SocketHandle  references on an instance of a multicast socket.








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4.2.  Send/Receive Calls

   init(out SocketHandle h, [in enum Interface i]  This call initiates a
      multicast socket and provides the application programmer with a
      corresponding handle.  If no interfaces will be assigned based on
      the call, the default interface will be selected and associated
      with the socket.  The call may return an error code in the case of
      failures, e.g., due to a non-operational middleware.

   join(in SocketHandle h, in URI g, [in Interface i])  This operation
      initiates a group subscription.  Depending on the interfaces that
      are associated with the socket , this may result in an IGMP/MLD
      report or overlay subscriptions.

   leave(in SocketHandle h, in URI g, [in Interface i])  This operation
      results in an unsubscription for the given address.

   send(in SocketHandle h, in URI g, in Message msg)  This call passes
      multicast data for a Multicast Name g from the application to the
      multicast socket.

   receive(in SocketHandle h, out URI g, out Message msg)  This call
      passes multicast data and the corresponding Group Name g to the
      application.

4.3.  Socket Options

   getInterfaces(out enum Interface i)  This call returns a list of all
      available multicast communication interfaces at the current host.

   addInterface(in SocketHandle h, in Interface i)  This call adds a
      distribution channel to the socket.  This may be an overlay or
      underlay interface, e.g., IPv6 or DHT.  Multiple interfaces of the
      same technology may be associated with the socket.

   delInterface(in SocketHandle h, in Interface i)  This call removes an
      interface from the socket.

   setTTL(in SocketHandle h)  This function configures the maximum hop
      count for the socket h a multicast message is allowed to traverse.

4.4.  Service Calls

   groupSet(out enum URI g, in Interface i)  This operation returns all
      registered multicast groups.  The information can be provided by
      group management or routing protocols.  The return values
      distinguish between sender and listener states.




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   neighborSet(out enum URI g, in Interface i)  This function can be
      invoked to get the set of multicast routing neighbors.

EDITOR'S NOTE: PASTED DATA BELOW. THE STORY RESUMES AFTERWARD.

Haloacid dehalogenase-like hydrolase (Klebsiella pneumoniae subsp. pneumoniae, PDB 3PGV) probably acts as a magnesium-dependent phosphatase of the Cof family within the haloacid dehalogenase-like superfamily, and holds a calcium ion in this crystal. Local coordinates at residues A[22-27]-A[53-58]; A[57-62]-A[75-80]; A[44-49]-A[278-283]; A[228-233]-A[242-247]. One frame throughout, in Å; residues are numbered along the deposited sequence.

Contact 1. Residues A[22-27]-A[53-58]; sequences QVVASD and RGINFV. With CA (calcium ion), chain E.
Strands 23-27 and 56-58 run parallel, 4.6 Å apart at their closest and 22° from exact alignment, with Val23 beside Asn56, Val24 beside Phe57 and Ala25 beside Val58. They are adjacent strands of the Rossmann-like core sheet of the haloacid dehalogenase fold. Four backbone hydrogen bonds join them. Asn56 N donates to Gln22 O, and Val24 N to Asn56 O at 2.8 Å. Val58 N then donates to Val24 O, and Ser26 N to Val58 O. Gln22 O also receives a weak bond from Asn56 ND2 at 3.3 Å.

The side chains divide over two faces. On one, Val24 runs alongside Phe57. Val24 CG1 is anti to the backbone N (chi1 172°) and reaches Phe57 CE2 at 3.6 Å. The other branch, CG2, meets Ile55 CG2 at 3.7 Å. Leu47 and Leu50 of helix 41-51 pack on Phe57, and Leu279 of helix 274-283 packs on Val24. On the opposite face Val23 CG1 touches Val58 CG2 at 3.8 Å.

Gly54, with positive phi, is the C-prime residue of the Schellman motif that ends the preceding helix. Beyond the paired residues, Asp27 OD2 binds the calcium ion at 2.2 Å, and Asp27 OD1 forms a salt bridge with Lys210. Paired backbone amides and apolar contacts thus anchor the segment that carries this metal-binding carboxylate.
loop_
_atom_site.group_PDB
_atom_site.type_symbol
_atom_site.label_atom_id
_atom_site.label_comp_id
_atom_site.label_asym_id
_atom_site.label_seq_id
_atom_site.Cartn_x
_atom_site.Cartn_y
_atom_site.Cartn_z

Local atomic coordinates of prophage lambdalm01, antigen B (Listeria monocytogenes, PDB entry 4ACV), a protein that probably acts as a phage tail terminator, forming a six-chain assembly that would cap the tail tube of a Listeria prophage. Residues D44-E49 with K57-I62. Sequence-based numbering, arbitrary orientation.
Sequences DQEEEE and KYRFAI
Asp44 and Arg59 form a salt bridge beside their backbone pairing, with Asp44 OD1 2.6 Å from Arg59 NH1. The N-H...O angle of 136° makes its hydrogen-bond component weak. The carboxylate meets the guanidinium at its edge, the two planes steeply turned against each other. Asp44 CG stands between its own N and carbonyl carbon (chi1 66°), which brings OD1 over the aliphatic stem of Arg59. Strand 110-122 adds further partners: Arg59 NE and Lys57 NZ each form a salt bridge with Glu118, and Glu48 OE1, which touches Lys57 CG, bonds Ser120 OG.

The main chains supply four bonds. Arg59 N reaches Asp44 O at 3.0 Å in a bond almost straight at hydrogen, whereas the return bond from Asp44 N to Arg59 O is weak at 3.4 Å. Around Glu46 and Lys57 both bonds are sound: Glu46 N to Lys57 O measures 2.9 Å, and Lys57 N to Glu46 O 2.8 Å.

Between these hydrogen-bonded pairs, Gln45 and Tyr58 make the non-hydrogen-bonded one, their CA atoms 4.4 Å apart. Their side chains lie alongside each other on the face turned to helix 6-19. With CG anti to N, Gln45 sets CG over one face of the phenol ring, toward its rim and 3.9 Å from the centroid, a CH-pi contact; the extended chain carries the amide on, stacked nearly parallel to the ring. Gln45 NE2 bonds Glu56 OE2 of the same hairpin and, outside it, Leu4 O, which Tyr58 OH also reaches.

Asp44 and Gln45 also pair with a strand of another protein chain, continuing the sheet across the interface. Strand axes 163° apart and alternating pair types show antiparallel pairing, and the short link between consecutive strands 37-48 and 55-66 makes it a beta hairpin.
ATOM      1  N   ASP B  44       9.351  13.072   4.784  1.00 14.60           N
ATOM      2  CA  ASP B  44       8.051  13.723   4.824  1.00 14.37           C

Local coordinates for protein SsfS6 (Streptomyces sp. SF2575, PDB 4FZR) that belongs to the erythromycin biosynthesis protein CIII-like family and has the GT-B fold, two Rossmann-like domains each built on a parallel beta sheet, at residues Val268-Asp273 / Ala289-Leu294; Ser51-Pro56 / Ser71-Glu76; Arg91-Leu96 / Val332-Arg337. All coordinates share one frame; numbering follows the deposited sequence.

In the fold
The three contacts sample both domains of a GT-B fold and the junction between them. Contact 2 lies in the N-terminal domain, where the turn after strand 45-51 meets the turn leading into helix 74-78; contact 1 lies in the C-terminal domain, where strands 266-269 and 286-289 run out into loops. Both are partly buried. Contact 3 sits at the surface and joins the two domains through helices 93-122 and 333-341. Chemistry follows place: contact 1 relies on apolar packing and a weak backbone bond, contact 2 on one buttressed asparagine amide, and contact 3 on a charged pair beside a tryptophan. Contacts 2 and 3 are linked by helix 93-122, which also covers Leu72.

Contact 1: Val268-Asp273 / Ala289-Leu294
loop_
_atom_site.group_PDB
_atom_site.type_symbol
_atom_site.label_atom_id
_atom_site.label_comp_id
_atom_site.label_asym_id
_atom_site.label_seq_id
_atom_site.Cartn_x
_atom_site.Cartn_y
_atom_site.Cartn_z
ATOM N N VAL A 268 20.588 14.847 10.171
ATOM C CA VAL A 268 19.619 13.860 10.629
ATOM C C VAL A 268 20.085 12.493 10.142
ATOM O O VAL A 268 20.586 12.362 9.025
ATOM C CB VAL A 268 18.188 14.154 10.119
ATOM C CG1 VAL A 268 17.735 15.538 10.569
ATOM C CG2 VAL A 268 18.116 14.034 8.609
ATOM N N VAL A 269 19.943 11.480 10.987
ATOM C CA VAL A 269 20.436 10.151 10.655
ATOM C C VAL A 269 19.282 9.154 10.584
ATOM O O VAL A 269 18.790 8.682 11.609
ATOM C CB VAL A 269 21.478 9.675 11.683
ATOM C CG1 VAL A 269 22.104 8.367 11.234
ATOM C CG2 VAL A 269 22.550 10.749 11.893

designatedHost(out Bool b, in URI g)  This function returns true, if
      the host has the role of a designated forwarder or querier.  Such
      an information is provided by almost all multicast protocols to
      handle packet duplication, if multiple multicast instances serve
      on the same subnet.

   updateListener(out URI g, in Interface i)  This upcall is invoked to
      inform a group service about a change of listener states for a
      group.  This is the result of receiver new subscriptions or
      leaves.  The group service may call groupSet to get updated
      information.


5.  Functional Details

   In this section, we describe the functional details of the API and
   the middleware.

   TODO

5.1.  Mapping

   Group Name to Group Address, SSM/ASM TODO

5.2.  URI Scheme

   Multicast Names and Multicast Addresses are described based on a URI
   scheme.  The scheme defines a subset of the URI specified in
   [RFC3986] and follows the guidelines in [RFC4395].

   The multicast URI is defined as follows:

      scheme "://" group "@" instantiation ":" port "/" sec-credentials

   The parts of the URI are defined as follows:

   scheme  referes to the specification of the assigned identifier
      [RFC3986].

   group  identifies the group.

   instantiation  identifies the entitiy that generates the instance of
      the group (e.g., a SIP domain or a source in SSM).





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   port  identifies a specific application at an instance of a group.

   sec-credentials  used to implement security credentials (e.g., to